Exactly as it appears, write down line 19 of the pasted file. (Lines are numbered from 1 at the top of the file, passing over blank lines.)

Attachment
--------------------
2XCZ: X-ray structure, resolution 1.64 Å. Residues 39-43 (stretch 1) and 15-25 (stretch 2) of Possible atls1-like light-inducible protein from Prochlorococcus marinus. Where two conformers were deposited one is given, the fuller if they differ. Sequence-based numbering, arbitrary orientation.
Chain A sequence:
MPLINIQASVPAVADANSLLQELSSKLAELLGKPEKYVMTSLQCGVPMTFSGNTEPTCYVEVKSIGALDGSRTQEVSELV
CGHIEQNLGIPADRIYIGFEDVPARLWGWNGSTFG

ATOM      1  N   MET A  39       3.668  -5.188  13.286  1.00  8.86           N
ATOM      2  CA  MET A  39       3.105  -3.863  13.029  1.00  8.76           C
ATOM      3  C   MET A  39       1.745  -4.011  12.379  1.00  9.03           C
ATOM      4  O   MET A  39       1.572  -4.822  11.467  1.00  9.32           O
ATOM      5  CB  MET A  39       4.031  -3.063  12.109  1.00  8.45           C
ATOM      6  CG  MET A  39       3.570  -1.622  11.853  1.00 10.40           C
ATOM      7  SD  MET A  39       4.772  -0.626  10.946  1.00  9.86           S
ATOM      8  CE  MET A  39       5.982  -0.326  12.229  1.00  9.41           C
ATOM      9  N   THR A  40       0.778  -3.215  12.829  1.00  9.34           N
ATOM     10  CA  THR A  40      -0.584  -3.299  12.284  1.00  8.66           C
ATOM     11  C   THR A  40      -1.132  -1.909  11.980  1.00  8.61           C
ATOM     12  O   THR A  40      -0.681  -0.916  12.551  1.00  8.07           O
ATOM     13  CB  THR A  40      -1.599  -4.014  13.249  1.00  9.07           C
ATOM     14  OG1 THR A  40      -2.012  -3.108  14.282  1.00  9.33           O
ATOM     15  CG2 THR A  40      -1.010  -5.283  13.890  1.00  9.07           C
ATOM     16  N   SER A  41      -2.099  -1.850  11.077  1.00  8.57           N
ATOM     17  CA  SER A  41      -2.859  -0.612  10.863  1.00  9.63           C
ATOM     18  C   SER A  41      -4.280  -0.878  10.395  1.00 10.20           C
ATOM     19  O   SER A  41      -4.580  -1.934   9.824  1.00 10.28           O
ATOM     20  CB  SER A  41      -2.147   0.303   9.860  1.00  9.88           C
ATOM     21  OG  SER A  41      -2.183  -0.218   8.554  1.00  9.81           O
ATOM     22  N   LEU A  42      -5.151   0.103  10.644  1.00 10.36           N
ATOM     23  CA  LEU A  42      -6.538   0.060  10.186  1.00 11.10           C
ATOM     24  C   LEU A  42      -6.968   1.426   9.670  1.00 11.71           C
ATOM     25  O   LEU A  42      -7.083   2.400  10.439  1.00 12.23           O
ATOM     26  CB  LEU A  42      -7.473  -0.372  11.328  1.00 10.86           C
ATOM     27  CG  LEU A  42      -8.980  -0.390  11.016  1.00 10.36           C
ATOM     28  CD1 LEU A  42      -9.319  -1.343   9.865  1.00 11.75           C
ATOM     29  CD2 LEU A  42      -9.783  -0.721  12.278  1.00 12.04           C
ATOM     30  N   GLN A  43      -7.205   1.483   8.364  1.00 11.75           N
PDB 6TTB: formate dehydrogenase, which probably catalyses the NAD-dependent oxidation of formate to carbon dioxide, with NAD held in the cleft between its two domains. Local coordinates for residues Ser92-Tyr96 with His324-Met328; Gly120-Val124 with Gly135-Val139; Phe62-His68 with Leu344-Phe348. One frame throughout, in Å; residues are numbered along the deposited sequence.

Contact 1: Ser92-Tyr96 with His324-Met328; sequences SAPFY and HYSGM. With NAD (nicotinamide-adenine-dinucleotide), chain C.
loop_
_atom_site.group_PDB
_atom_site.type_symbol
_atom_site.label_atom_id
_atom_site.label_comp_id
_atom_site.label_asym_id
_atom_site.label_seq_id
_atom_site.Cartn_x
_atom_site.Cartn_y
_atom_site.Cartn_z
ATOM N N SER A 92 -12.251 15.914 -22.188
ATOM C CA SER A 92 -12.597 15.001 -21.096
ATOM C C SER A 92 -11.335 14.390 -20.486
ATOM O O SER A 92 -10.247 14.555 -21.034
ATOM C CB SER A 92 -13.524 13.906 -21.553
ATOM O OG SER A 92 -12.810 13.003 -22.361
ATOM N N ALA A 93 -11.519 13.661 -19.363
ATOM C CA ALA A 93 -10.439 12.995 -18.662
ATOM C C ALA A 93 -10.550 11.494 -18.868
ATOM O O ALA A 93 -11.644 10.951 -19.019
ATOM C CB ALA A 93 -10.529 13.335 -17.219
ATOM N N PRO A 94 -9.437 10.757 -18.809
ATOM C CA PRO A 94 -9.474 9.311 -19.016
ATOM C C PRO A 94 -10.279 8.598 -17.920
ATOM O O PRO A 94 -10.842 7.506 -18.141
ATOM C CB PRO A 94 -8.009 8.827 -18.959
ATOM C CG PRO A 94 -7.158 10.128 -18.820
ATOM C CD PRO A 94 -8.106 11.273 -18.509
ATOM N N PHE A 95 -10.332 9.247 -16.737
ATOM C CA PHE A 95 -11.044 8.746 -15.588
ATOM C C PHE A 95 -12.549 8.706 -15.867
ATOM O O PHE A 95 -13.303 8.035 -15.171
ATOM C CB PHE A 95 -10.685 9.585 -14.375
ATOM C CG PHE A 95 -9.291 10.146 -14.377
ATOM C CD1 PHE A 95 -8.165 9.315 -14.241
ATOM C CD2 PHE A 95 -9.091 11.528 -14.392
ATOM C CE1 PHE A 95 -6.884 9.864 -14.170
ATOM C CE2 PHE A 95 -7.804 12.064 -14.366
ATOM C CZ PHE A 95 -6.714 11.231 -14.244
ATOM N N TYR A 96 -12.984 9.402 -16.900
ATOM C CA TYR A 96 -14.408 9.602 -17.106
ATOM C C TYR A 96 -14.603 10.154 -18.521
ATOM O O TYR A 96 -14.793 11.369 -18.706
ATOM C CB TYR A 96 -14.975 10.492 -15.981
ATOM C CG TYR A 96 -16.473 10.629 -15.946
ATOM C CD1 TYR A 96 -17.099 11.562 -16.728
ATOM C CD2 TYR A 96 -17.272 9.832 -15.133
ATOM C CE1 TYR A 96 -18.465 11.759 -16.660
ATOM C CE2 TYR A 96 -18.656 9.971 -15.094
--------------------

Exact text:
ATOM     15  CG2 THR A  40      -1.010  -5.283  13.890  1.00  9.07           C